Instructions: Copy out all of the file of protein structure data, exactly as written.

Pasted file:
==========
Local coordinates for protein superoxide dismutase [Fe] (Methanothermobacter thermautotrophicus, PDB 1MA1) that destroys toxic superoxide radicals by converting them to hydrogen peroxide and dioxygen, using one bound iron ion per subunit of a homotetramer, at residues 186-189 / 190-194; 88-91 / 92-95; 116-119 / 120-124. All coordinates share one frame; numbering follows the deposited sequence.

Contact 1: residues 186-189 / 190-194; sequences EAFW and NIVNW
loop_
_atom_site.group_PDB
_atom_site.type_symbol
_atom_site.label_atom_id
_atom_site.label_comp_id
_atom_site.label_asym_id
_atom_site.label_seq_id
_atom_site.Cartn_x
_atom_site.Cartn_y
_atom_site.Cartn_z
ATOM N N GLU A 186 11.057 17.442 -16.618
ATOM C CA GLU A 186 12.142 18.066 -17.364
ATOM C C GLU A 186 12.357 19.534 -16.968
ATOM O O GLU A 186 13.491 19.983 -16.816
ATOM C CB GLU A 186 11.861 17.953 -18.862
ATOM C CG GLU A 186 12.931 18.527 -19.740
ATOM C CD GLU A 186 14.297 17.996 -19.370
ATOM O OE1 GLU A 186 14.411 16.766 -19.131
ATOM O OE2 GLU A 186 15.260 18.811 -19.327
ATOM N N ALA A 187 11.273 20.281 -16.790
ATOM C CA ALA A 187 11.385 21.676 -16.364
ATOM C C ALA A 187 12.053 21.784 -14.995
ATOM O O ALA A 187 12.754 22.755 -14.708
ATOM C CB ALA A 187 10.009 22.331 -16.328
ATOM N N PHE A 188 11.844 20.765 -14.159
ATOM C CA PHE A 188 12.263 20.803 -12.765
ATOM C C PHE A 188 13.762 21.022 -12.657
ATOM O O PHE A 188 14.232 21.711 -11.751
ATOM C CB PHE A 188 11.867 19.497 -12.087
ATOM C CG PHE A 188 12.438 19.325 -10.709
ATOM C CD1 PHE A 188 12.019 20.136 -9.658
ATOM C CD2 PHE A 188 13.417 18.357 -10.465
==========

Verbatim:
Local coordinates for protein superoxide dismutase [Fe] (Methanothermobacter thermautotrophicus, PDB 1MA1) that destroys toxic superoxide radicals by converting them to hydrogen peroxide and dioxygen, using one bound iron ion per subunit of a homotetramer, at residues 186-189 / 190-194; 88-91 / 92-95; 116-119 / 120-124. All coordinates share one frame; numbering follows the deposited sequence.

Contact 1: residues 186-189 / 190-194; sequences EAFW and NIVNW
loop_
_atom_site.group_PDB
_atom_site.type_symbol
_atom_site.label_atom_id
_atom_site.label_comp_id
_atom_site.label_asym_id
_atom_site.label_seq_id
_atom_site.Cartn_x
_atom_site.Cartn_y
_atom_site.Cartn_z
ATOM N N GLU A 186 11.057 17.442 -16.618
ATOM C CA GLU A 186 12.142 18.066 -17.364
ATOM C C GLU A 186 12.357 19.534 -16.968
ATOM O O GLU A 186 13.491 19.983 -16.816
ATOM C CB GLU A 186 11.861 17.953 -18.862
ATOM C CG GLU A 186 12.931 18.527 -19.740
ATOM C CD GLU A 186 14.297 17.996 -19.370
ATOM O OE1 GLU A 186 14.411 16.766 -19.131
ATOM O OE2 GLU A 186 15.260 18.811 -19.327
ATOM N N ALA A 187 11.273 20.281 -16.790
ATOM C CA ALA A 187 11.385 21.676 -16.364
ATOM C C ALA A 187 12.053 21.784 -14.995
ATOM O O ALA A 187 12.754 22.755 -14.708
ATOM C CB ALA A 187 10.009 22.331 -16.328
ATOM N N PHE A 188 11.844 20.765 -14.159
ATOM C CA PHE A 188 12.263 20.803 -12.765
ATOM C C PHE A 188 13.762 21.022 -12.657
ATOM O O PHE A 188 14.232 21.711 -11.751
ATOM C CB PHE A 188 11.867 19.497 -12.087
ATOM C CG PHE A 188 12.438 19.325 -10.709
ATOM C CD1 PHE A 188 12.019 20.136 -9.658
ATOM C CD2 PHE A 188 13.417 18.357 -10.465